Journal archives for April 2017

April 24, 2017

Notes on some California native & endemic psyllids

While most attention is given to introduced species, about 130 species of native psyllids have been recorded from California, more than any other state. About one quarter of those have not been found anywhere else, and about one quarter of those (1 2 3 4 5 6 7), or about 8 species total, have been photographed in the wild. As it is peak psyllid season right now, I'm writing this post to raise awareness to some of California's other native species, what to look for, and where to find them.

1. Craspedolepta martini

Host: Frankenia salina (alkali heath)

Alkali heath is a staple of salt marshes throughout California, and at least two small psyllid species are associated with the plant. The adults are brown with spotted wings, similar to this species which is associated with Suaeda nigra. The nymphs are supposedly often abundant on the ventral surface of younger leaves, producing sticky honeydew and inducing the leaves to curl. A map of the historic distribution of this psyllid is given:

which roughly matches the Calflora distribution map of the host. However, iNaturalist data shows almost entirely coastal records for the host and almost no central valley records, and while the psyllid was commonly collected in the central valley a century ago, all recent collections have been from coastal localities. It is likely that as the central valley's land was converted for agriculture, much of this psyllid's natural habitat was destroyed. The species was last collected in 1984 from Moss Landing in Monterey county, and two years prior from Ventura county. A rarely-collected related species has also been recorded from Newport Beach in Southern California.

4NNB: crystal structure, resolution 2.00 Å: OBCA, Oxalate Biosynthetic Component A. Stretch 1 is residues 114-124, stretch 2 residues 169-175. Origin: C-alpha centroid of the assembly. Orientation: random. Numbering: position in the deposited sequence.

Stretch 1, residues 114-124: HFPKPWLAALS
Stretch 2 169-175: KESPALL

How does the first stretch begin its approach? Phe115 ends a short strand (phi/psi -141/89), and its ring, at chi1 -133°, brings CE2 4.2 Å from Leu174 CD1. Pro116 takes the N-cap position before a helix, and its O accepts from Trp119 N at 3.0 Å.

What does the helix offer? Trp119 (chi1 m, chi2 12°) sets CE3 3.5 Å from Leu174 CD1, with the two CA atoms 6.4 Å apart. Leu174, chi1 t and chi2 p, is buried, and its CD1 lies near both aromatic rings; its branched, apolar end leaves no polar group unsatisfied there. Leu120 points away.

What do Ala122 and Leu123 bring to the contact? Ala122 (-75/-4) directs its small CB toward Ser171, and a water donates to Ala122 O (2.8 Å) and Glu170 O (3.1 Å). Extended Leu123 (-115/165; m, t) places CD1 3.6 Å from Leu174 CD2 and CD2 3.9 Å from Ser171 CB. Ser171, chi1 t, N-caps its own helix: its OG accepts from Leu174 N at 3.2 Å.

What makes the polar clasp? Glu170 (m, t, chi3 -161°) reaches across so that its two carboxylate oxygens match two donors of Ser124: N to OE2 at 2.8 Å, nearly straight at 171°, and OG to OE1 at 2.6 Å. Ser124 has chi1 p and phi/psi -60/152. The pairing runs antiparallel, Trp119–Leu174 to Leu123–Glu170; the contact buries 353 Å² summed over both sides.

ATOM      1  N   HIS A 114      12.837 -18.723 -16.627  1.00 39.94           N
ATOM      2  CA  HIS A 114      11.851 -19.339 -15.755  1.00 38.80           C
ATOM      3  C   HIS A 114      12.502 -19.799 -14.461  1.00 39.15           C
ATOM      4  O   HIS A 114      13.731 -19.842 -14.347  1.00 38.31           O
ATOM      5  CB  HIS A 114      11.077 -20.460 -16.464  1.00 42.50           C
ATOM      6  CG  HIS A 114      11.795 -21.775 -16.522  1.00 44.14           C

2. Calophya nigrella

Host: Rhus aromatica (fragrant sumac)

Rhus aromatica. Photo: Jesse Rorabaugh
Sumacs are a commonly used host by nearly a dozen different psyllid species in North America belonging to the genus Calophya. Those on the east coast, for example, may be familiar with the dark-winged Calophya nigripennis which is associated with Winged Sumac (Rhus copallinum):

Calophya nigripennis. Photo © bealeiderman, CC BY-NC 4.0
While those in coastal southern California may be more familiar with Calophya californica, an uncommon and inconspicuous associate of lemonadeberry and sugar sumac:

Calophya californica. Photo: Jesse Rorabaugh
However, several other Calophya species are associated with Rhus in California: the widespread Calophya triozomima (photo) and the apparently rare Calophya nigrella, both known from Rhus aromatica. A map of all three species in southern California is given:

Green: C. californica. Purple: C. triozomima. Orange: C. nigrella.
A closer look at the known distributions of the two rarer species:

Calophya nigrella is easily distinguishable from the other California Calophya in having black wings, similar to the eastern C. nigripennis, though the body is light brown to reddish-brown instead of yellow. The nymphs are scale-like and occur on the branches. The species was collected from 4 sites between 1940 and 1943, between March and May. To my knowledge, it has not been seen since then. A related, dark-winged Calophya species was described from a single specimen from Washington, and I think it is reasonable to assume that the distribution of both of these dark-winged species is broader than what is currently known. Perhaps Rhus aromatica's vague similarity to poison oak (which, as an aside, some Calophya spp. have been known to use) acts as a deterrent to those looking for tiny insects.